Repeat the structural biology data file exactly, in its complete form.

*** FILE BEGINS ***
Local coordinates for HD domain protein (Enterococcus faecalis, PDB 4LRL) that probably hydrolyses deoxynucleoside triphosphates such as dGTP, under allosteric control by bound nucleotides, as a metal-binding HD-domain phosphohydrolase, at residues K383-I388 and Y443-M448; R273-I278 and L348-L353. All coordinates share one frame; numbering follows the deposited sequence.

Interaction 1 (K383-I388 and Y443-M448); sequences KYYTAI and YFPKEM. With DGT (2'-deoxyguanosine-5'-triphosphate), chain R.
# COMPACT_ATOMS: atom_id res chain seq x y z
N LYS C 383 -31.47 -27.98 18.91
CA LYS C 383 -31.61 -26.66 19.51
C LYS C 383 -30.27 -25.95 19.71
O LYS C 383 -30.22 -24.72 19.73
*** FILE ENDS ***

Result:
Local coordinates for HD domain protein (Enterococcus faecalis, PDB 4LRL) that probably hydrolyses deoxynucleoside triphosphates such as dGTP, under allosteric control by bound nucleotides, as a metal-binding HD-domain phosphohydrolase, at residues K383-I388 and Y443-M448; R273-I278 and L348-L353. All coordinates share one frame; numbering follows the deposited sequence.

Interaction 1 (K383-I388 and Y443-M448); sequences KYYTAI and YFPKEM. With DGT (2'-deoxyguanosine-5'-triphosphate), chain R.
# COMPACT_ATOMS: atom_id res chain seq x y z
N LYS C 383 -31.47 -27.98 18.91
CA LYS C 383 -31.61 -26.66 19.51
C LYS C 383 -30.27 -25.95 19.71
O LYS C 383 -30.22 -24.72 19.73